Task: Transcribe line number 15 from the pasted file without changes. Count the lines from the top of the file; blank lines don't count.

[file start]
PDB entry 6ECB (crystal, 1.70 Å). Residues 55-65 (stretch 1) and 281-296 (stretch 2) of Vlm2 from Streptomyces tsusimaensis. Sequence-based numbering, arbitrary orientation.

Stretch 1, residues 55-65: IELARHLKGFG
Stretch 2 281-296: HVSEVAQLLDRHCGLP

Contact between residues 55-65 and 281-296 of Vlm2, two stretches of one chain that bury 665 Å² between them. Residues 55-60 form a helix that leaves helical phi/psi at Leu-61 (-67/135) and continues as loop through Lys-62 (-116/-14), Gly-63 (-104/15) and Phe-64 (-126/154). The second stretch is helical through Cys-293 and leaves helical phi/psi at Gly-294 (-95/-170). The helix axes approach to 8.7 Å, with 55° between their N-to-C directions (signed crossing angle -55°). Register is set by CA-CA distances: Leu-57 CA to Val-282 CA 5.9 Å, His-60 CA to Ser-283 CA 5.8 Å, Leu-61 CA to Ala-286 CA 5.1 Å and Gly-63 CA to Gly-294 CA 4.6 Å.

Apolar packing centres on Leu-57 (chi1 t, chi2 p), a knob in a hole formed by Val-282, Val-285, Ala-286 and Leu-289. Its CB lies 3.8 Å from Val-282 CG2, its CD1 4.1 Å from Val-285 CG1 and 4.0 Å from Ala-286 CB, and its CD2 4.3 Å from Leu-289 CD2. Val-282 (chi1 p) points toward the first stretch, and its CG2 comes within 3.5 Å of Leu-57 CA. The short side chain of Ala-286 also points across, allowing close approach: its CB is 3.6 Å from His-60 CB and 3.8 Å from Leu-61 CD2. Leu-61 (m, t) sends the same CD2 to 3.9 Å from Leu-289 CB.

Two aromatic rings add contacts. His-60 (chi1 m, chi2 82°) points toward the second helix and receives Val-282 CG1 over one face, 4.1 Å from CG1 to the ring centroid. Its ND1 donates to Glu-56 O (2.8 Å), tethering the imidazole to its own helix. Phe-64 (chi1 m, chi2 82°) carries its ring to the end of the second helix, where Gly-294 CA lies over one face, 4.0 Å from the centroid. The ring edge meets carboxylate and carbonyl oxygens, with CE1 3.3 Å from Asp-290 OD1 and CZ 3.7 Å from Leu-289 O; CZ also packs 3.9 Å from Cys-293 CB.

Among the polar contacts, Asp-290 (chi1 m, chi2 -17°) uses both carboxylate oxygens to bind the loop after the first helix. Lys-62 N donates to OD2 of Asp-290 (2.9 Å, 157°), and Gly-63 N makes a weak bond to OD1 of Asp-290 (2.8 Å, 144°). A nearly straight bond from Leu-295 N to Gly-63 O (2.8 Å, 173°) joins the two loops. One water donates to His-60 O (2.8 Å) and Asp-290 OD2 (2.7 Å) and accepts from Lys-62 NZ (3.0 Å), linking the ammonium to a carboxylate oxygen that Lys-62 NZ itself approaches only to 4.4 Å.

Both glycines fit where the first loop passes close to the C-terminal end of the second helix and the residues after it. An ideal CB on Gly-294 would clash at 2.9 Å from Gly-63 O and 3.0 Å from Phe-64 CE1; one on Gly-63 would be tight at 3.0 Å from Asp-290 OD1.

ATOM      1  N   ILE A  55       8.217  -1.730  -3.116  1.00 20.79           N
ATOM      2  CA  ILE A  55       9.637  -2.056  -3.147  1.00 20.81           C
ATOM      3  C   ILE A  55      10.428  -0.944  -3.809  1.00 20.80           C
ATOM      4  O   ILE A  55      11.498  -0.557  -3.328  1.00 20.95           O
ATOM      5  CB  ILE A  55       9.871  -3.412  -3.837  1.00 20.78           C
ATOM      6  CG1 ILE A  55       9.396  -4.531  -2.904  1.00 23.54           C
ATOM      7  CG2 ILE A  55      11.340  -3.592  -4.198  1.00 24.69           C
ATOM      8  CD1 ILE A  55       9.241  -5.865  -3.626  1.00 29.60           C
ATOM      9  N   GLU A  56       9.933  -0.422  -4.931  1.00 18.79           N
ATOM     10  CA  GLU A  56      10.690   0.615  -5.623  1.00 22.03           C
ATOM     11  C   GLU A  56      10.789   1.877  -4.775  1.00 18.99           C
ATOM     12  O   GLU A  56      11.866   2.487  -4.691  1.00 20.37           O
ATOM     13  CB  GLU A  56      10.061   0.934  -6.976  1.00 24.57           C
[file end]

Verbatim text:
ATOM      7  CG2 ILE A  55      11.340  -3.592  -4.198  1.00 24.69           C